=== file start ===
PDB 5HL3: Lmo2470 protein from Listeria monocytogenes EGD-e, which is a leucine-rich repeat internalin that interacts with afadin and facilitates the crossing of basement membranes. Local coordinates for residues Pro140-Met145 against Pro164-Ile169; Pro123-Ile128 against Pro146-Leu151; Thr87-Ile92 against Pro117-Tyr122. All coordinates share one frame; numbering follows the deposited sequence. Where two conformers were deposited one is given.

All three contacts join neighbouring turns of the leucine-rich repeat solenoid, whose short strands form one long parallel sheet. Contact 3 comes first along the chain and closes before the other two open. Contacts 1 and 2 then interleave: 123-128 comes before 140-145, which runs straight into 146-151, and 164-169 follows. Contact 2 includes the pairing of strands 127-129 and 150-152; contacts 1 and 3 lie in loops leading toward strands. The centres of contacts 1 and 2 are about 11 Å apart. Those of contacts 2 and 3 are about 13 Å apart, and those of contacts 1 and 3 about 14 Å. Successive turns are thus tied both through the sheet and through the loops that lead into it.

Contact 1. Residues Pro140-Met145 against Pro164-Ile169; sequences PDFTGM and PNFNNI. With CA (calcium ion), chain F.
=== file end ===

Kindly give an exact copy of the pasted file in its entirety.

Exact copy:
PDB 5HL3: Lmo2470 protein from Listeria monocytogenes EGD-e, which is a leucine-rich repeat internalin that interacts with afadin and facilitates the crossing of basement membranes. Local coordinates for residues Pro140-Met145 against Pro164-Ile169; Pro123-Ile128 against Pro146-Leu151; Thr87-Ile92 against Pro117-Tyr122. All coordinates share one frame; numbering follows the deposited sequence. Where two conformers were deposited one is given.

All three contacts join neighbouring turns of the leucine-rich repeat solenoid, whose short strands form one long parallel sheet. Contact 3 comes first along the chain and closes before the other two open. Contacts 1 and 2 then interleave: 123-128 comes before 140-145, which runs straight into 146-151, and 164-169 follows. Contact 2 includes the pairing of strands 127-129 and 150-152; contacts 1 and 3 lie in loops leading toward strands. The centres of contacts 1 and 2 are about 11 Å apart. Those of contacts 2 and 3 are about 13 Å apart, and those of contacts 1 and 3 about 14 Å. Successive turns are thus tied both through the sheet and through the loops that lead into it.

Contact 1. Residues Pro140-Met145 against Pro164-Ile169; sequences PDFTGM and PNFNNI. With CA (calcium ion), chain F.